ThinkPad Tablet Goes to Yamato

- Some time has passed since the tablet was released, how has the reaction been?

Kinoshita: It’s been superb. Right now there are many tablets that all look the same, but the ThinkPad Tablet has been praised as being “recognizably ThinkPad”.

- That’s great. What specifically do you think it is about the ThinkPad Tablet that makes it “recognizably ThinkPad”?

Kinoshita: I think the ThinkPad Tablet is recognizably ThinkPad in two ways, it’s “toughness” and “design”. There was a lot of debate about toughness, but eventually the development team came to a consensus that sacrificing toughness to make the tablet thinner and lighter wasn’t the right way to go. I’m fairly satisfied with the finished product where design is concerned, considering the “the comfortable feel of the luxurious black rubber coating”, “sturdy and solid construction” and “a style that uses red effectively”.

- I suppose that as a ThinkPad, it would have to pass rigorous testing focused on toughness.

Kinoshita: Yes, that was a major consideration for us. Some of the testing standards were actually more severe than the ones we use for ThinkPads. We wanted to design a tablet that would be okay to use outside, even if it rained.

– Personally, I have some doubts about whether the Android OS can really be used in a “professional business tool”. Is it really up to the job?

Kinoshita: It’s perfect for my work style. In my case, when I don’t need a keyboard I’m always on my ThinkPad Tablet. I do almost all of my meetings with just the ThinkPad Tablet so I think I must be using it 4 – 5 hours a day. I mostly use it for checking e-mail, looking at documents in Word, Excel, PowerPoint and PDF formats or for taking notes. Sometimes I use it to quickly check my e-mail during a meeting. I really should be concentrating on the meeting, so maybe that’s not the best way to use it, but it’s so convenient (LOL).

– That’s true. But, I think I know how you feel (LOL). For simple tasks, the ThinkPad Tablet is more than sufficient.

Kinoshita: I myself didn’t think that I would be able to do this much work with my ThinkPad Tablet. When it comes to new devices, a lot of the times you just don’t know until you use them. I want a lot of the people at the Yamato Lab to experience for themselves what it’s like to work with a ThinkPad Tablet so I’m working on a project to distribute them to a lot of the people here.

During this project, it really hit home with me that we wouldn’t just be simply transferring our technology and experience from notebook PCs to tablets. Here at the Yamato Lab, we like to talk about “having new experiences and proactively incorporating them into development”. I plan on distributing the ThinkPad Tablets to a lot of divisions so I’m sure that we will hear about a lot of ways to use and areas to improve the tablets that we otherwise would never have even conceived of.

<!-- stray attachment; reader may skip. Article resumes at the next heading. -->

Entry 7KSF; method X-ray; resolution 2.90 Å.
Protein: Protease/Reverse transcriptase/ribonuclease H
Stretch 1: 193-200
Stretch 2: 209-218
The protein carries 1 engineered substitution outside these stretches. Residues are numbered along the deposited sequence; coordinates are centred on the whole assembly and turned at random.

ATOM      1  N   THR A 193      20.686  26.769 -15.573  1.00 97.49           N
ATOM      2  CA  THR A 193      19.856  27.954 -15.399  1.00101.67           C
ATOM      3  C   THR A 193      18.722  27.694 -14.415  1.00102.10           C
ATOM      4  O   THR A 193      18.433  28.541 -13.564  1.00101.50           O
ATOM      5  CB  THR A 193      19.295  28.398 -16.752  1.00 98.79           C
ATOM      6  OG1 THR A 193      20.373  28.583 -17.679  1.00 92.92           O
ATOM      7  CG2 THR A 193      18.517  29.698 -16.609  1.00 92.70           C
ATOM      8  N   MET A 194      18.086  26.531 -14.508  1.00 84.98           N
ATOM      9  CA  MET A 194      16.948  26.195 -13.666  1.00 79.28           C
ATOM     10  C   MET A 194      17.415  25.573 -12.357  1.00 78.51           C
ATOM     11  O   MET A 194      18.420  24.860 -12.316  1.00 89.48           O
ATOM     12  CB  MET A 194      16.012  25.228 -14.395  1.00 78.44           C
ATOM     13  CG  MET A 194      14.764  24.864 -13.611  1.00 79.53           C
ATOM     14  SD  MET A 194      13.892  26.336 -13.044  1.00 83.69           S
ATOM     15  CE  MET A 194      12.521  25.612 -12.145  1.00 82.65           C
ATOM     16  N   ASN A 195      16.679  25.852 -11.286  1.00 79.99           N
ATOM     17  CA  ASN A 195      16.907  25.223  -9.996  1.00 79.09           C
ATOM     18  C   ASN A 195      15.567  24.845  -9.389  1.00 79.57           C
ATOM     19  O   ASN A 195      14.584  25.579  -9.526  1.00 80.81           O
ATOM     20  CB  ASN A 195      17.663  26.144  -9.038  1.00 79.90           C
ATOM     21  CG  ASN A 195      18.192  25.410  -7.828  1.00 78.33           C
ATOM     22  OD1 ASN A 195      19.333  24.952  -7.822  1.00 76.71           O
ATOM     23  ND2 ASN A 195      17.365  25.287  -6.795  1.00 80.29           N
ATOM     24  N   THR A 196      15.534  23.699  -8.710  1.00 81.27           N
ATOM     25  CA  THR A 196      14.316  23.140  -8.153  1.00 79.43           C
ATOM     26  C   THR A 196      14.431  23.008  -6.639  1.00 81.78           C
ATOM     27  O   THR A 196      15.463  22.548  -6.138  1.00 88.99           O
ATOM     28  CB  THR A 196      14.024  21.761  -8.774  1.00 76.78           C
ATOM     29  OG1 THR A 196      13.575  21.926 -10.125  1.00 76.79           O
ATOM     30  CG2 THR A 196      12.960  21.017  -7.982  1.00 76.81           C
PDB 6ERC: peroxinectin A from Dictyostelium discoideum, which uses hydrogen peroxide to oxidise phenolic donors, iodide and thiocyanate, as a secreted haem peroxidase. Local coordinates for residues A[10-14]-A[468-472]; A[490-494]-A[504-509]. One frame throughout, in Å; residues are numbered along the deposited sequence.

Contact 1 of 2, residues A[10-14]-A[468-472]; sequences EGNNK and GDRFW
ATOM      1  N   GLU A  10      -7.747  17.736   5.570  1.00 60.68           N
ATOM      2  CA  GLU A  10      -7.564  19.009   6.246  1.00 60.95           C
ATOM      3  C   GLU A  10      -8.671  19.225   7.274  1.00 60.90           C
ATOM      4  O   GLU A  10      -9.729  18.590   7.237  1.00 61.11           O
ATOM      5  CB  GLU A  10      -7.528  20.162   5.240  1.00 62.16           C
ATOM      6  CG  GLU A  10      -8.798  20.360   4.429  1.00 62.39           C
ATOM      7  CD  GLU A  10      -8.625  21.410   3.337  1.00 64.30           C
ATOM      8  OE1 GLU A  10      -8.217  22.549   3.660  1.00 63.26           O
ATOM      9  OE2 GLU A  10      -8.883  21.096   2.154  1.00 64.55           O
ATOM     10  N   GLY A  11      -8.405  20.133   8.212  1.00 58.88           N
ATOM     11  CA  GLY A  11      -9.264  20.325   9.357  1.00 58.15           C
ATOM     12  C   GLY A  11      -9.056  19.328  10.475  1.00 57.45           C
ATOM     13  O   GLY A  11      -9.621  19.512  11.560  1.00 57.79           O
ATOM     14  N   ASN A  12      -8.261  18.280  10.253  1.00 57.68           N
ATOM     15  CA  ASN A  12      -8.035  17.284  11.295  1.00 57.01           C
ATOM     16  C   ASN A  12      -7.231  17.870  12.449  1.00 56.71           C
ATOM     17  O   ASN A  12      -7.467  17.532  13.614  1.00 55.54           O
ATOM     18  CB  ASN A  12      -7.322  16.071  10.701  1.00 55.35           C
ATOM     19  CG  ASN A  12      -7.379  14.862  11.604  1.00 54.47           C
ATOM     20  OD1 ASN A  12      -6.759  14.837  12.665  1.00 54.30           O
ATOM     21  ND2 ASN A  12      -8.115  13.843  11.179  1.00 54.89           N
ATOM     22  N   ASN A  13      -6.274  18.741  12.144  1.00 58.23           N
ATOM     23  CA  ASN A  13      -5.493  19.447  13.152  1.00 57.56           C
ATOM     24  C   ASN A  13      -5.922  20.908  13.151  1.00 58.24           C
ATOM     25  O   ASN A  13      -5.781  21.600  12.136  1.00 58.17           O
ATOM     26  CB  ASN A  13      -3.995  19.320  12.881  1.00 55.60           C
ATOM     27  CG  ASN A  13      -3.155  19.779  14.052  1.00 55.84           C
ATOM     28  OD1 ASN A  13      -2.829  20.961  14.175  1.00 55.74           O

Of course, it’s easy to consider adopting the ThinkPad Tablet in a company because of its ample security and integrated management functions. It features a lot of software that business users need like Good for Enterprise, Notes Mobile and Documents to Go, so I’m hoping they will really get into using the tablets.

– One of the other features unique to the ThinkPad Tablet seems to be the rich supply of peripherals. Is this the result of your insistence on making a “professional business tool”?

Kinoshita: In order to make it a tool that you can “use to work” we paid special attention to the pen and keyboard. The pen is very easy to write with, almost making it fun to take notes by hand. The keyboard was developed expressly for this unit, which is rare for a tablet product. I think the two points that are most loved about ThinkPad are the keyboards and TrackPoint. I just couldn’t imagine going to a third-party product for the keyboard.

Even though the development schedule was short and it was a lot of work to develop peripherals along with the actual tablet, we somehow got it all done. Before development, we actually examined developing ARM and Linux products, although those products never made it to market. Without that experience, I don’t think we ever would’ve been able to finish development on time.

– I believe that the TrackPoint you used is optical. Is this a new development?

Kinoshita: Yes, it’s new. Since it’s a ThinkPad, it has to have a TrackPoint. However, current TrackPoint units are thicker than the keyboard and would have affected the keyboard folio thickness. We chose an optical design so that we could make it thinner. It feels a little bit different than previous units, but I think it’s an easy device to use once you get used to it.

– The last thing that I would like to ask you is if there is anything specific that you would like to achieve with future tablet products.

Kinoshita: This might contradict what I said earlier, but I think we need to make a Windows tablet. There are a lot of advantages to having a tablet that uses the same OS that you’re already using. We also have to work on making it thinner and lighter. Of course, that’s without sacrificing the attributes unique to the ThinkPad.

There’s another thing that I wanted to do, but wasn’t able to this time. I think it would be really convenient if you could place it in a dock and then use it as a second display. Notebook PCs still have an advantage when it comes to content creation, so I think your notebook PC will still be your main computer at your desk. I often find myself wishing that I could put my tablet next to my notebook and use it as a second display.

I already have several other ideas. It would be nice if I could achieve them all in the next generation.

Hidenori Kinoshita is reflected on a ThinkPad Table

Hidenori Kinoshita is reflected on a ThinkPad Table